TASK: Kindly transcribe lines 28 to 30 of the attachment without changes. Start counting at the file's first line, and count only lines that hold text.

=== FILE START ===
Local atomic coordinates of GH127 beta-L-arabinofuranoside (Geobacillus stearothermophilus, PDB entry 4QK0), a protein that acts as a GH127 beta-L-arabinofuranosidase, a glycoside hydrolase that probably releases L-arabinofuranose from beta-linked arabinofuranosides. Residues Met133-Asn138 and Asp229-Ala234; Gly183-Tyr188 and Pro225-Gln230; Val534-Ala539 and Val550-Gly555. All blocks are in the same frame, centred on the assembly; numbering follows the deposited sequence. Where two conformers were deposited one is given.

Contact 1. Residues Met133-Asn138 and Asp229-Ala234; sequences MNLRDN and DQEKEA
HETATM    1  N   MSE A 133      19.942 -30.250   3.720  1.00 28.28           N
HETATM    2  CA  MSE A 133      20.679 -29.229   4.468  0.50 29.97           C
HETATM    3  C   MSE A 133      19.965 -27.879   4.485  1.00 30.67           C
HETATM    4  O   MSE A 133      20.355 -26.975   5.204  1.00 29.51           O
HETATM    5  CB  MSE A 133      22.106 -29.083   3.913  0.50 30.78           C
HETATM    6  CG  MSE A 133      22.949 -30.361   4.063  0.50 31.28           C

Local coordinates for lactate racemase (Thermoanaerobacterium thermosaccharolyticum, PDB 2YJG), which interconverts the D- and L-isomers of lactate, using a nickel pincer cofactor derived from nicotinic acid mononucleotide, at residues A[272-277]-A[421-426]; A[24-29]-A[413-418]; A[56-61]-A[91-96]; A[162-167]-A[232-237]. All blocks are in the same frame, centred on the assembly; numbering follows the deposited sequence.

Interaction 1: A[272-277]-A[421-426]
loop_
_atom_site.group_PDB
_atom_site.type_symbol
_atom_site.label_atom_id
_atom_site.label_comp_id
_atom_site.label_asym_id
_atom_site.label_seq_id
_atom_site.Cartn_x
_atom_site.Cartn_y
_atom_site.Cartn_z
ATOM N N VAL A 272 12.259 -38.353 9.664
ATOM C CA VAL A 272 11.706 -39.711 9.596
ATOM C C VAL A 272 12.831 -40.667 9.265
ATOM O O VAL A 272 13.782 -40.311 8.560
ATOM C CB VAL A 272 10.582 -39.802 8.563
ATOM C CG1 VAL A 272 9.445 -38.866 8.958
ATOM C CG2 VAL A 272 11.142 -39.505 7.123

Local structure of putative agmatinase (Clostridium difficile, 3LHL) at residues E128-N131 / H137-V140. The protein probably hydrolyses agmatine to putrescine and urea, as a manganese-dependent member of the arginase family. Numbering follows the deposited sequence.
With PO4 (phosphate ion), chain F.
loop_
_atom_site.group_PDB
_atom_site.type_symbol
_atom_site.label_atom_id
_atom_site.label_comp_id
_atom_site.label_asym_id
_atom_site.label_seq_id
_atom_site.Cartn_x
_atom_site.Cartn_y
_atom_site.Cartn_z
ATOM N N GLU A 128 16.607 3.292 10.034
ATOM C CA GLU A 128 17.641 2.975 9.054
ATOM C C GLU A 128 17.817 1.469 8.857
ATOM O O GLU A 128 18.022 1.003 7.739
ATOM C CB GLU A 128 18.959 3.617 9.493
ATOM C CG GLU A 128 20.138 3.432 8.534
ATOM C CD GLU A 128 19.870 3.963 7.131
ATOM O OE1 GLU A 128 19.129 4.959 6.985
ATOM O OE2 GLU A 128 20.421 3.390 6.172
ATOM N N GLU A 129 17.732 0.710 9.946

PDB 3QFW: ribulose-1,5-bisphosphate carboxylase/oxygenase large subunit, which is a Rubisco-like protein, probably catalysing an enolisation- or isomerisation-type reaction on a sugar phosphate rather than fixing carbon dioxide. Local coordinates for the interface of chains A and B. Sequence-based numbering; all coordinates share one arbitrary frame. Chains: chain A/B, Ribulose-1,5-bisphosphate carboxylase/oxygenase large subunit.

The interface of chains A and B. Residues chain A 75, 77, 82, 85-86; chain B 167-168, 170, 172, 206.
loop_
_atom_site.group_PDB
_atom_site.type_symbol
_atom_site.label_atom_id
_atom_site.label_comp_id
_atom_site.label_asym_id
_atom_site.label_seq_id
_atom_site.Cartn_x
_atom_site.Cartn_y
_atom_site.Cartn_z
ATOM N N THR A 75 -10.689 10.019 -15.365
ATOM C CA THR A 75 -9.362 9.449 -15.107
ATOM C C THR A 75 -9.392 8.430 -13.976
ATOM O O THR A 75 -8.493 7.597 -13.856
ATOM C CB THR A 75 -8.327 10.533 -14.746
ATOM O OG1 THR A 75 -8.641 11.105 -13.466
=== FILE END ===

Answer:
Local structure of putative agmatinase (Clostridium difficile, 3LHL) at residues E128-N131 / H137-V140. The protein probably hydrolyses agmatine to putrescine and urea, as a manganese-dependent member of the arginase family. Numbering follows the deposited sequence.
With PO4 (phosphate ion), chain F.
loop_